Today the UN International Court of Justice ruled that Japan’s whaling program in the Antarctic is illegal.
Even after the International Whaling Commission (IWC) banned commercial whaling, Japan has continued to kill whales – and sell the meat for profit – by exploiting a loophole in the convention that allows countries to take whales “for purposes of scientific research.” Today’s decision finds in no uncertain terms that Japan’s hunt was NOT “for purposes of scientific research” and therefore in violation of international law and the IWC’s ban on commercial whaling.
This is a huge victory for whale conservation. The landmark ruling means that thousands of whales will no longer be slaughtered under the guise of science. It also means that whales will once again be safe in the Southern Ocean Whale Sanctuary.
In a vote of 12 to 4, the court ruled that there were several aspects of Japan’s “scientific whaling” program – which has killed thousands of whales since its inception – that cast doubt “on its characterization as a programme for purposes of scientific research.” Those factors include the fact Japan did not consider using non-lethal methods; the scale of Japan’s program and number of whales taken; the open-ended time frame of the program; its limited scientific output to date; and the lack of cooperation between Japan and other domestic and international research programs in the Antarctic Ocean.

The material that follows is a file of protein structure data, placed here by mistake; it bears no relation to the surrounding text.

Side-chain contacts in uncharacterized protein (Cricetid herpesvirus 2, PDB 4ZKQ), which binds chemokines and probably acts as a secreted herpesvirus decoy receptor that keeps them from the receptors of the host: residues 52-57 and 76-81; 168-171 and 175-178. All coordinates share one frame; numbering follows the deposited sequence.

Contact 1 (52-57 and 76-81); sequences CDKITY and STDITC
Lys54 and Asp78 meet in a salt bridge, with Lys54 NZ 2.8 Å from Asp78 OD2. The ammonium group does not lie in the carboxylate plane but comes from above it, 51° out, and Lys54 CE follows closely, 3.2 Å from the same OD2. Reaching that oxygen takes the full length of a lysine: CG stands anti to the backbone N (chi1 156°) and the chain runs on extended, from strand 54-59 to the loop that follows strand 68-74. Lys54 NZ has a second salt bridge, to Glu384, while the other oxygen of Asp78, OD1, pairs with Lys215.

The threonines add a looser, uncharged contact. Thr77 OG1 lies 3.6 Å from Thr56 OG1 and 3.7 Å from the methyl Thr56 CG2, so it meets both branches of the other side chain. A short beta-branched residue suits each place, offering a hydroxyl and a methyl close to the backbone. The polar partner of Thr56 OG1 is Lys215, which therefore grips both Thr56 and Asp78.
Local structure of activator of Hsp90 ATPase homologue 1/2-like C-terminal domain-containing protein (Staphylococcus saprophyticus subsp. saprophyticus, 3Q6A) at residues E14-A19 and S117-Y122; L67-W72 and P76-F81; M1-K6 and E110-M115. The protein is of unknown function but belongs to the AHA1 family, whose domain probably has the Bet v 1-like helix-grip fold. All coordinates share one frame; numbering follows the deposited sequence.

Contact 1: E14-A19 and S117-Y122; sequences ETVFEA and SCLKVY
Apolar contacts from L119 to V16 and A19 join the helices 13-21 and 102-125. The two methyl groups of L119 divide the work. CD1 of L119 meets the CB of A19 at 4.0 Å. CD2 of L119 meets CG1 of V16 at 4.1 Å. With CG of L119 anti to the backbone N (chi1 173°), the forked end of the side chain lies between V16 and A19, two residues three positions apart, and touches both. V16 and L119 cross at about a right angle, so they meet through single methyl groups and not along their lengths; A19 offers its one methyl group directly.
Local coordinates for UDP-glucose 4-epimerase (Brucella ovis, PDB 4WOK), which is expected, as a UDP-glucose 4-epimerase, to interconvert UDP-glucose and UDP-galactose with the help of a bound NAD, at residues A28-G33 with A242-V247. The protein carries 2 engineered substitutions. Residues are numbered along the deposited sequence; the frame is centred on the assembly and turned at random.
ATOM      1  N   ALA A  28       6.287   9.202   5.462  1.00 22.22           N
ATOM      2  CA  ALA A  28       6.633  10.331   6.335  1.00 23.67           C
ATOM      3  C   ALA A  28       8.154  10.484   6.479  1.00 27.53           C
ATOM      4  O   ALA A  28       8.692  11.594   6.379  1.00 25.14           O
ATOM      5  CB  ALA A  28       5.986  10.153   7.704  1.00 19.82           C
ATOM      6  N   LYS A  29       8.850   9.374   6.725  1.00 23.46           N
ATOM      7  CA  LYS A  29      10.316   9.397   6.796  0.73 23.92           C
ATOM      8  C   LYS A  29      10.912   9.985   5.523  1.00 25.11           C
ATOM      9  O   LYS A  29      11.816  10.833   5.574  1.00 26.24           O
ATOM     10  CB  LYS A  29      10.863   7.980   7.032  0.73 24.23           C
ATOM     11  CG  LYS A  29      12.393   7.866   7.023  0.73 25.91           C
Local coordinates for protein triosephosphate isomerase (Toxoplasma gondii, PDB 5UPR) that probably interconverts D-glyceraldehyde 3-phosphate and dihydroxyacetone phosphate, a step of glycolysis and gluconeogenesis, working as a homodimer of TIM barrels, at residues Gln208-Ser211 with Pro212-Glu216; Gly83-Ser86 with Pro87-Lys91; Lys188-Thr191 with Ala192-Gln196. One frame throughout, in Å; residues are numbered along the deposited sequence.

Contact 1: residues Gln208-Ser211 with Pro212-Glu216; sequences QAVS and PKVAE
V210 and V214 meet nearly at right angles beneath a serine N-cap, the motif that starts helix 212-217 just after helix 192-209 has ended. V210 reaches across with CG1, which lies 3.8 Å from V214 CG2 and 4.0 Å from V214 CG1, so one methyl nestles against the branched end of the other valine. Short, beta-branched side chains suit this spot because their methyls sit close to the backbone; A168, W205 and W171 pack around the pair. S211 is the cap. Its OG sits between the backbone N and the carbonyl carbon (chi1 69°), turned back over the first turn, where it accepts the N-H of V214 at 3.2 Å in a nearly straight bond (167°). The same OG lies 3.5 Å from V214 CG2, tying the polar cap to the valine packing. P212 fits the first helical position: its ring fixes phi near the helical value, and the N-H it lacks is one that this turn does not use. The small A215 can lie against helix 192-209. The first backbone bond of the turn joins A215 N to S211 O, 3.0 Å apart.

The court then ordered Japan to revoke all permits and “license[s] to kill” in the Antarctic and refrain from granting any new permits. The decision is final, with no possibility of appeal.
Commendably, Japan has said that it will abide by the decision.
This is a historic ruling that will revitalize our ongoing efforts to save the whales. There are only three countries that still kill whales for commercial purposes – Japan, Iceland, and Norway. Today’s decision sets the legal bar that there is no place for commercial whaling in the 21st Century. Now is the time to end commercial whaling once and for all.
Photo Credit: NOAA